Life on bikes

Bikers will be paying for TFL’s lost revenue

A dramatic drop in passenger numbers means Transport for London needs to find new revenue streams, possibly explaining why they will be charging motorcycles as much as heavily polluting cars to use the Capital’s roads.

Motorcyclists baffled by Sadiq Khan and Transport for London’s proposed £12.50 daily charge to use the Capital’s roads may have at last found the answer – dropping revenues from Tube and bus passenger journeys.

Writing in The Conversation, Nicole Badstuber, a Researcher in Urban Transport Governance at the Centre for Transport Studies, UCL, claims that falling revenues from ticket sales have now left TfL with a £240m hole in its finances. The problem is compounded by a central Government cut of £700m in Transport for London’s funding.

Passenger numbers on the Capital’s London Underground and London Bus networks are down 20% in the decade to 2016, the latest available numbers. This is despite an increase in population.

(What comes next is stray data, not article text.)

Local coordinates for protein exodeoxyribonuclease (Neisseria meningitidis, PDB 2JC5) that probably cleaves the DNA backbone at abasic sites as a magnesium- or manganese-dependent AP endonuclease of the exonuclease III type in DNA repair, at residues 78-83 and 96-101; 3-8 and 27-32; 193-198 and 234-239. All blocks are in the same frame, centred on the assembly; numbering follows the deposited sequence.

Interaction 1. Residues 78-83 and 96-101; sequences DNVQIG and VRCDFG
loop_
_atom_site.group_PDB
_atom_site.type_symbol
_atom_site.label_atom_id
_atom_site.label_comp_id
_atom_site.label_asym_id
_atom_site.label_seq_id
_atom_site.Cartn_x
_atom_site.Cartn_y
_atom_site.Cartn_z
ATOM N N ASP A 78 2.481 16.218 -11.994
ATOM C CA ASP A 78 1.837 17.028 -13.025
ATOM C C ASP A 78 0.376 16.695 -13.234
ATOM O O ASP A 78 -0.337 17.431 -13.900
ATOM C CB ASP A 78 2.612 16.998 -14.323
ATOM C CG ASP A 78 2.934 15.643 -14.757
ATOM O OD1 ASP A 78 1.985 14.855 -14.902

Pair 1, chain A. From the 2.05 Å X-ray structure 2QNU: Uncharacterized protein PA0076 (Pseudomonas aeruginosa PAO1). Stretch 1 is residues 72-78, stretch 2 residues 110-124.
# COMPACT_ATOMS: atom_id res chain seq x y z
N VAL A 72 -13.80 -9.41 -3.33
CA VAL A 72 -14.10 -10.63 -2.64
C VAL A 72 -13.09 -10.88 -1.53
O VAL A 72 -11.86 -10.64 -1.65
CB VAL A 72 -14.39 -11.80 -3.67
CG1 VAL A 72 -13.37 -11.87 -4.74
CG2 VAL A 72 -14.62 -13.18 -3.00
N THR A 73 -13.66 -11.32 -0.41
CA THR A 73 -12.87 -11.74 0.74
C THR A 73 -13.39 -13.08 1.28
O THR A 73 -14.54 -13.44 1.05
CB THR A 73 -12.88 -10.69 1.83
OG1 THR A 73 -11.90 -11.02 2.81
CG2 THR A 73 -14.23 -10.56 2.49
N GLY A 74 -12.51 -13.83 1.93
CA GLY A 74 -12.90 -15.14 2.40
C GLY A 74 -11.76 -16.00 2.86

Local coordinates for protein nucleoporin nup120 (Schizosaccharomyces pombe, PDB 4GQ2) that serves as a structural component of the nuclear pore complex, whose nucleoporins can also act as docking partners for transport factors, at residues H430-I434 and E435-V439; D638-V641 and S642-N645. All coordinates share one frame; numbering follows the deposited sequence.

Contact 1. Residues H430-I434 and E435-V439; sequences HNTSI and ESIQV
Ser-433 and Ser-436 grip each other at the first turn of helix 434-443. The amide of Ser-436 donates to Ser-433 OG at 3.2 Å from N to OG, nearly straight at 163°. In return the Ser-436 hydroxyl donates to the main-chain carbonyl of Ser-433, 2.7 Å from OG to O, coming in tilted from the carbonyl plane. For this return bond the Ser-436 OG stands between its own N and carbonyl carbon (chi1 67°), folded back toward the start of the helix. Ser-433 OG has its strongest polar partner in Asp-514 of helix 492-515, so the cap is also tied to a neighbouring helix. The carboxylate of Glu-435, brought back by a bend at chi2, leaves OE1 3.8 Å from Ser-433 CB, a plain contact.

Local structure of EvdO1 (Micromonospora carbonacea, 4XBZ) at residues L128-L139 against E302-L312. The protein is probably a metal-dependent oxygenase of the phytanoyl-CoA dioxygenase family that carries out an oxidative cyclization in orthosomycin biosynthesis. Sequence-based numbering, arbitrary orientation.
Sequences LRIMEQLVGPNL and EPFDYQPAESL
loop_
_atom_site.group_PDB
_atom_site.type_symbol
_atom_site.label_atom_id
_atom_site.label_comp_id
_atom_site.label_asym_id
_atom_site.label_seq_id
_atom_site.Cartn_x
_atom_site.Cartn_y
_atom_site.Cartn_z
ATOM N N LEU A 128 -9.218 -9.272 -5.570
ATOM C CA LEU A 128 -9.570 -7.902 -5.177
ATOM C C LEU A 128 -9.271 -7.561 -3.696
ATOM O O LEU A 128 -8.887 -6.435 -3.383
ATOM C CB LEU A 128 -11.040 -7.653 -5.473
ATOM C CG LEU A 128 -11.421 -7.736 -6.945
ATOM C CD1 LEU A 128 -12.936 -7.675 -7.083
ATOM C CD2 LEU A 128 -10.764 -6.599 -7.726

Part of the reason for the drop in numbers is far fewer journeys are being taken, as workers increasingly spend a day a week working from home and shopping trips are less likely thanks to internet shopping.


This leaves the Mayor of London and his transport strategists with a headache. Passenger numbers may be dropping, but the size of the infrastructure needed to support any sizable number of passengers isn’t. London still needs the same number of stations, bus stops and staff to service the remaining passengers.

One solution is to raise revenue from non-ticket sales. And it could be the reason why one of the least polluting forms of transport, the motorcycle, will have to start paying a pollution charge.

Charging motorbikes
© Flickr/Lars Ploughman | Older motorbikes will be charged £12.50 every day of the week using new infrastructure placed inside the North and South Circular roads.

Why are they charging bikes?

Transport for London has so far failed to provide any reasonable excuse for why older bikes have been included in the £12.50 daily 24/7 charge that will apply to older vehicles inside the North and South Circular from 2019, other than they are not Euro 3 compliant.


As anyone who has thought about the issue for longer than 10 seconds will have realised, older motorcycles do pollute, but moving vehicles pollute far less than stationary vehicles. So why is a 125cc 4-stroke required to pay the same as a 4.2ltr V8 Range Rover?

Maybe the dropping passenger revenues are the reason why.

So much for the Mayor who promised to include motorcycles in his reforms of London’s transport strategy, but then completely turned his back on the motorcycling population.

Get yourself sorted:

If you are still not clear on the proposed charges for pre-Euro 3 motorcycles, read here:


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